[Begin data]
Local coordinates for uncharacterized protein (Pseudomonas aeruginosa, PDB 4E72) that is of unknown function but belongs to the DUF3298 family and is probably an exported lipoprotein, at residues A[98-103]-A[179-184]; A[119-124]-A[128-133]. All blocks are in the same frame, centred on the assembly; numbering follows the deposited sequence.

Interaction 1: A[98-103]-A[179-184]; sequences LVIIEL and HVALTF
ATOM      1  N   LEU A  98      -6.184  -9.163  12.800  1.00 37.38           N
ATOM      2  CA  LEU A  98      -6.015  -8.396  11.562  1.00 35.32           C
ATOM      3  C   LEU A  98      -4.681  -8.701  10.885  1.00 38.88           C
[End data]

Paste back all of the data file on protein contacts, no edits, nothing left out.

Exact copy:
Local coordinates for uncharacterized protein (Pseudomonas aeruginosa, PDB 4E72) that is of unknown function but belongs to the DUF3298 family and is probably an exported lipoprotein, at residues A[98-103]-A[179-184]; A[119-124]-A[128-133]. All blocks are in the same frame, centred on the assembly; numbering follows the deposited sequence.

Interaction 1: A[98-103]-A[179-184]; sequences LVIIEL and HVALTF
ATOM      1  N   LEU A  98      -6.184  -9.163  12.800  1.00 37.38           N
ATOM      2  CA  LEU A  98      -6.015  -8.396  11.562  1.00 35.32           C
ATOM      3  C   LEU A  98      -4.681  -8.701  10.885  1.00 38.88           C